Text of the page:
"I know this sounds naïve," she told The New Yorker in 2019, [but] "I didn't think the left was so mean. I didn't think the left lied like this."
Sure, it's easy to criticize Williamson. She's been called a threat to feminism and "hideously dangerous" for her scientifically dubious stance on antidepressants (they're overprescribed), clinical depression (it's a scam, for which she later apologized for having said but the damage had been done), mandated vaccines (they're Orwellian), AIDS and cancer ("sickness is an illusion" and diseases are "psychic screams"), as well as her theories on weight loss (hot-fudge sundaes are equivalent to crystal meth, body fat is a manifestation of negative thinking, and the body's natural state is "fat-free"). Williamson also believes director James Cameron deserved a Nobel Peace Prize for his 2009 film Avatar.
"All the films were good," she tweeted during the 2010 Academy Awards, "but Avatar changed the world."
However, not everyone was quick to snicker at Williamson's woo-woo political aspirations or bold policy ideas, like creating America's first-ever Department of Peace, dedicating a government department to the betterment of children and youth, distributing $500 billion in reparations to all African Americans, and pushing back when capitalism overreaches. She frequently talks shit about Big Pharma, advocates for taking money out of politics, and has proposed a six-pillar system to aid in the country's moral, emotional, and psychological repair. She believes our top collective priority should be "getting the fascist out of the White House."
"I think people are kidding themselves if they underestimate the extent to which Trump in a second term would seek to limit our capacity for effective activism," she says.
From the rubble of the 2020 campaign, Williamson has emerged as one of the sharpest critics of both the Republican and Democratic parties. But the details of her platform, which, for the most part, were aligned most closely progressive Democrats (the exception being her opposition to Medicare for All, which she has only most recently adopteddue to COVID-19 and her own experience within what she calls the "sickness care system" following her rotator cuff surgery), were overshadowed the minute she walked across the debate stage, blowing a fucking kiss to the audience.
She bewitched a confused country overwhelmed by Democratic options with her enviable cheekbones, wide-eyed aversions to plans, and a curious trans-Atlantic warble that comes off as both meditative ASMR and old-timey cartoon villain (Saturday Night Live's Chloe Fineman nailed it when she performed as Williamson via astral projection, threatening to capture the president's soul in a crystal Yoni egg).
But in her closing statements on the debate stage in Miami, Williamson delivered a message that was hard to ignore. "So, Mr. President, if you're listening, I want you to hear me, please. You have harnessed fear for political purposes, and only love can cast that out," Williamson said into the camera. "So I, sir, I have a feeling you know what you're doing. I'm going to harness love for political purposes. I will meet you on that field, and sir, love will win."
Her seemingly self-aware campaign team, which, on more than one occasion, cleverly leaned into the immediate viral meme-ification of Williamson, released a healthy alternative to debate drinking games after so many outlets had published their own rules, some of which included taking a shot of hard liquor every time Williamson referred to herself as an "outsider" or to Trump as an "existential threat."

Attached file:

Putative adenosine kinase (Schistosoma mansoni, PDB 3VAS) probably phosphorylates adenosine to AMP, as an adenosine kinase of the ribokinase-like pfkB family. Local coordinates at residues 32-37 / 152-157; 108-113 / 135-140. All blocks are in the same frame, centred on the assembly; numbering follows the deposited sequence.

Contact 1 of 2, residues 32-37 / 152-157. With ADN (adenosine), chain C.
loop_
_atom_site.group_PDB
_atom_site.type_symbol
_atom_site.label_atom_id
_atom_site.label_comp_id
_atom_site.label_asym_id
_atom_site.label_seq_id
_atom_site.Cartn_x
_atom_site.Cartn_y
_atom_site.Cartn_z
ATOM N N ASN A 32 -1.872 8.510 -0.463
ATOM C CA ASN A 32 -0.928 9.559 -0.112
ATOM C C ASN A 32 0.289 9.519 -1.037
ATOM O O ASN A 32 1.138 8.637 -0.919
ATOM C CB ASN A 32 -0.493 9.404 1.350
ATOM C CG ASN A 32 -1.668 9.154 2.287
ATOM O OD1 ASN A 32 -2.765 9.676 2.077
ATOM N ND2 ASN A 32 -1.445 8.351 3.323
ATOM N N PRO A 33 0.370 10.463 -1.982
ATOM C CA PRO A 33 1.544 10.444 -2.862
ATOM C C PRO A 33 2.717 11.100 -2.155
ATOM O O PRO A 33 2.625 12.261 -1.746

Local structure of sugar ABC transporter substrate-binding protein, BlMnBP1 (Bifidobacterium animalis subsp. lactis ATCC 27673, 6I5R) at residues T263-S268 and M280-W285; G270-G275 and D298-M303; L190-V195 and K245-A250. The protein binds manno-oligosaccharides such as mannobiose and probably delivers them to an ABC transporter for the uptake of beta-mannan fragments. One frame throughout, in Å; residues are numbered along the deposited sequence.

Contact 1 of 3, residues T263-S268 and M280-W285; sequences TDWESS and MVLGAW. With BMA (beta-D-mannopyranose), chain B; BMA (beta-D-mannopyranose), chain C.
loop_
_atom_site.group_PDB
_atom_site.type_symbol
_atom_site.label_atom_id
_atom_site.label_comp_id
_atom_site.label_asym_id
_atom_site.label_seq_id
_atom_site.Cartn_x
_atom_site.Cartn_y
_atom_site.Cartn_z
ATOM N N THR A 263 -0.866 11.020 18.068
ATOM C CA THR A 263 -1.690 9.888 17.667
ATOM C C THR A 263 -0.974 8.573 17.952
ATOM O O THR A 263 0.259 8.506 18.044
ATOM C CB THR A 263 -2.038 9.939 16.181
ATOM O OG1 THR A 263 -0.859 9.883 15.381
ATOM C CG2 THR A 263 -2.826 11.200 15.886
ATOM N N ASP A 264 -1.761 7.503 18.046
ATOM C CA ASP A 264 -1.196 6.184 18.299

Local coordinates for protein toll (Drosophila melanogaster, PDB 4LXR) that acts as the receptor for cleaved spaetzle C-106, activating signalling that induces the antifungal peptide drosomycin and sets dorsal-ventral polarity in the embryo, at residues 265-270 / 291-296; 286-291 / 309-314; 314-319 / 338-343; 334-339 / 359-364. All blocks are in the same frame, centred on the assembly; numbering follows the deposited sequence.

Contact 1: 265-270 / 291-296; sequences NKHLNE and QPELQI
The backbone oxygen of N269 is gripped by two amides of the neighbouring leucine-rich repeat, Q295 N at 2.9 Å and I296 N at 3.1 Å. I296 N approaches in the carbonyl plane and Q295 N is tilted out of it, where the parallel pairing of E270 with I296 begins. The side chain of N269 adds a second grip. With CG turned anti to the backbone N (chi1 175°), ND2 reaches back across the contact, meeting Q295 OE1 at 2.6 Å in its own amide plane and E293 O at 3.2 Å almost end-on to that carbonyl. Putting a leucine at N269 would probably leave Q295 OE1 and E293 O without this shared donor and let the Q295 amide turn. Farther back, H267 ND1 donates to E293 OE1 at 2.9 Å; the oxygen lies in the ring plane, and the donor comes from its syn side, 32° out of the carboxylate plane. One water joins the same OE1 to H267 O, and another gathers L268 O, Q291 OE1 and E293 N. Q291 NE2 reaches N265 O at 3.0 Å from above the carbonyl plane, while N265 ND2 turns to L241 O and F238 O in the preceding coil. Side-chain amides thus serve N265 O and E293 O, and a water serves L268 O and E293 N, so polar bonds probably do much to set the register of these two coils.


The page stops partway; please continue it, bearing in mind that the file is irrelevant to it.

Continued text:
"Instead of downing a shot, do a downward dog," the press release read, adding that viewers should meditate when candidates address Medicare for All, do a plank when issues relating to infrastructure come up, and breathe deeply into conversations surrounding the Green New Deal.
An editorial published in Harper's Bazaar made the case for Williamson as the anti-Trump: "You don't have to vote for Marianne Williamson," the headline read, "just don't call her crazy." A writer for Slate declared 2019 "the summer of Marianne" following her debate performance. In August, when Biden finally accepted the Democratic nomination, he delivered a speech that could have been written by Williamson herself. ("For love is more powerful than hate. Hope is more powerful than fear. Light is more powerful than dark.") Slate once again praised her, implying that it was Williamson's gone but not forgotten "message" that mainstream Democrats had blatantly commandeered in hopes that it might carry them through to the election. The fact was not lost on Williamson. "Your campaign is everything people said that I was but I actually wasn't: platitudes but no substance and no policy," she tweeted at Biden. "Enough with talk about hope and love: show us the policies that provide it!" (Williamson has since endorsed Biden, and on Sunday posted a video saying she voted for him. "I think this is arguably one of the most — possibly the most — important election in American history," she said.)
"The projection onto me that I wasn't having a serious political conversation was simply inaccurate," Williamson tells Metro Times. "We were so led to believe that there was nothing they could hear from me that they would be interested in as to have a very damaging effect on my ability to stay in the race. Although I wish I had stayed [in] to New Hampshire, I could've made it through New Hampshire. And I think that would've been a very good thing."
Williamson's livelihood is built on one's ability to manifest good things or, at the very least, the belief that one can manifest good things as long as they are able to recognize that fear is an illusion and that love is real, eternal, and in all things.